It’s pouring rain outside and the city has gone to hell in a hand basket. Fender benders abound. Traffic is stopped for miles. Rocks slide down hillsides, leaving little piles of mud everywhere. Water comes up over the curbs and it looks like Florida during the last hurricane. It takes hours to travel what usually takes minutes and when you tell someone you have to go out, they express sympathy.
“Are you sure you want to come meet us before the concert?” I ask my friends who have been sitting in their car for almost two hours from Santa Monica when they call to tell me that they are “almost there.”
It looks like Haiti or the Honduras from all the broken pieces of palm trees blowing in the street. But it’s not. It’s the Hollywood Hills. And although the weather forecasters have been predicting this first storm all week, it still comes as a shock to everyone that we’re in this downpour for four straight days.
And no matter how much work you’ve done on your roof the previous winter, or how hot it’s been over the past few months (sealing all those little places that the water likes to find), the leaking roof is inevitable.
But this time, I’m really the unlucky one. I’m living through the cursed remodeling project and, having made a million changes over the past few weeks (and driven the contractor nearly insane), we still don’t even have a roof over our heads. Just plastic. Blue, flapping plastic. Noisy, torn tarps flapping in the wind. Filling up like a giant balloon where each of the skylights will be placed. We’re just a few days short of having them installed.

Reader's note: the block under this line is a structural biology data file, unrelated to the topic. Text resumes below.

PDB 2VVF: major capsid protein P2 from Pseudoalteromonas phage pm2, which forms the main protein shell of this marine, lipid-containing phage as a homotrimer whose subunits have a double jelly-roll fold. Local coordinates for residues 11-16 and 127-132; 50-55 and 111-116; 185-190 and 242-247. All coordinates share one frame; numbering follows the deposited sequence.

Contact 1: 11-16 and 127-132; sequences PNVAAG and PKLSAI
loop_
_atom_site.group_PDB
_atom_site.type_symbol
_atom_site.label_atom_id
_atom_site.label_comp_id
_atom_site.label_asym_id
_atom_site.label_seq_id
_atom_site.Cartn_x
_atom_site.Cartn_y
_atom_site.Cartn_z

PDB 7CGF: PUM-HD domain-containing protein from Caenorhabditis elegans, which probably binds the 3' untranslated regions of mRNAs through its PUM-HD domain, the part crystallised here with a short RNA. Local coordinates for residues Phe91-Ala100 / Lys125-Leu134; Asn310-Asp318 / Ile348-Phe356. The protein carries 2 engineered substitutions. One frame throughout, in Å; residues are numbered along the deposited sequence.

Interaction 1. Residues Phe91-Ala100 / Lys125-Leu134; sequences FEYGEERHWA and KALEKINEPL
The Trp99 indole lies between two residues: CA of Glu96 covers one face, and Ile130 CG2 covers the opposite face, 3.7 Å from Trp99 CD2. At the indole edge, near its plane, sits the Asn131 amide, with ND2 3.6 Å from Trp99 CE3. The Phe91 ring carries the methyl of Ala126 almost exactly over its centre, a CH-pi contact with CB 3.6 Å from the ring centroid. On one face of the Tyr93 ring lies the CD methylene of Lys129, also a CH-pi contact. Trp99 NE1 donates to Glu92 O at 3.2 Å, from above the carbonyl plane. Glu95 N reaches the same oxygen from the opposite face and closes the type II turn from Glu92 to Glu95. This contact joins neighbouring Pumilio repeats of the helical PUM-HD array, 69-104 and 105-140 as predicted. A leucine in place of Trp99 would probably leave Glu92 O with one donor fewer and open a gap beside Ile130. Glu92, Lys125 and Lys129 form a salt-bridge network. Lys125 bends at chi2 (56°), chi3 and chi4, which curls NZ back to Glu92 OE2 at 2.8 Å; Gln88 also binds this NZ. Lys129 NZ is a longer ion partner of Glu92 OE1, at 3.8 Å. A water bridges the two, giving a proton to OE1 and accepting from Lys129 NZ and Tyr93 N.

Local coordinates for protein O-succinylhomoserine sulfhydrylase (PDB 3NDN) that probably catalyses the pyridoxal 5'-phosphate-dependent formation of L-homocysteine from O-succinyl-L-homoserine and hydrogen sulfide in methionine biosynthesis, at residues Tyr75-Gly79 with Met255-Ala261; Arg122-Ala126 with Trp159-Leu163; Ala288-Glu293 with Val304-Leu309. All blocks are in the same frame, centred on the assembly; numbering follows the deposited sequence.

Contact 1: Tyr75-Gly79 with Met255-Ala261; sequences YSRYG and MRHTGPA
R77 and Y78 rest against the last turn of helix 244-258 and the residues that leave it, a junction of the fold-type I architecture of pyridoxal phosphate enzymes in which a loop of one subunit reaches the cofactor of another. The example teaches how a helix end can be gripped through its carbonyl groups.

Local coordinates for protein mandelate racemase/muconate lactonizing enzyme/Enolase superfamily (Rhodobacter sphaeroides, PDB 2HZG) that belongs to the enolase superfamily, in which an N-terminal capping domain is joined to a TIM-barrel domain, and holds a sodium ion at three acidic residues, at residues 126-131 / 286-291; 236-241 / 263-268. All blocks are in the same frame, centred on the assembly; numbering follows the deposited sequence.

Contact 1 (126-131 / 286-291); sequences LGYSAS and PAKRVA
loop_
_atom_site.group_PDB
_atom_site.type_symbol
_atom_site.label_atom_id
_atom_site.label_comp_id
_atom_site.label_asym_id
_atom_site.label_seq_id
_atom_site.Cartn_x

And then it happens: the quiet, slow drip. I’m listening for it – and dreading it. PLOP, PLOP, SPLAT, SPLAT…. Ugh.
It’s almost funny. We’re looking up at what looks like the bottom of a swimming pool except it’s our ceiling in the kitchen. And there’s water running in the master bath tub where the toilet will go. It’s Noah’s Ark. Even the dog doesn’t want to go out.
Our phone starts ringing off the hook. “Are your dry?” they ask. “How’s it floating?” another person jokes.
Day after day, it doesn’t stop raining. Saturday, Sunday, Monday, Tuesday. By Wednesday, even the inspector has pity on us. “People are living here?” he incredulously asks our general contractor.
Today, the sun shines. It feels like a fall day in New York. The air is so clear you can see for miles. Los Angeles is really beautiful after a hard rain. It smells so clean.
I call around to say that we’ve survived the first storm of the season and, thanks to the crew who worked through the storm, our windows and doors are almost all installed. The response is almost unanimous. “We had leaking too,” they reply. Call after call, it’s the same story. The style or the roof type doesn’t make a difference. The common denominator is the leaky roof.
Why do L.A. houses leak? Is it the slight, but unperceived movement of the earth below that shifts our roof tiles just slightly north by one degree? A conspiracy greater than that of who killed Kennedy? Decades of shoddy workmanship?
I lived in New York for the first 20 years of my life and never had a leaky roof even once. Even the sub-standard off campus housing in Pennsylvania was water tight on the coldest, wettest and windiest of days.
So whether you live in the multi-million dollar manse on the hill or that little guest bungalow, they all share a common theme these past few days: the pail, pot or towel to catch that water drip. What do I expect? In a town where the sun shines 300 days a year and the skies are blue almost all the time, how else can a roofer make a living?
Julie Brosterman is a consultant to the real estate technology, mortgage and servicing industries. She lives in Los Angeles and can be contacted at firstname.lastname@example.org.
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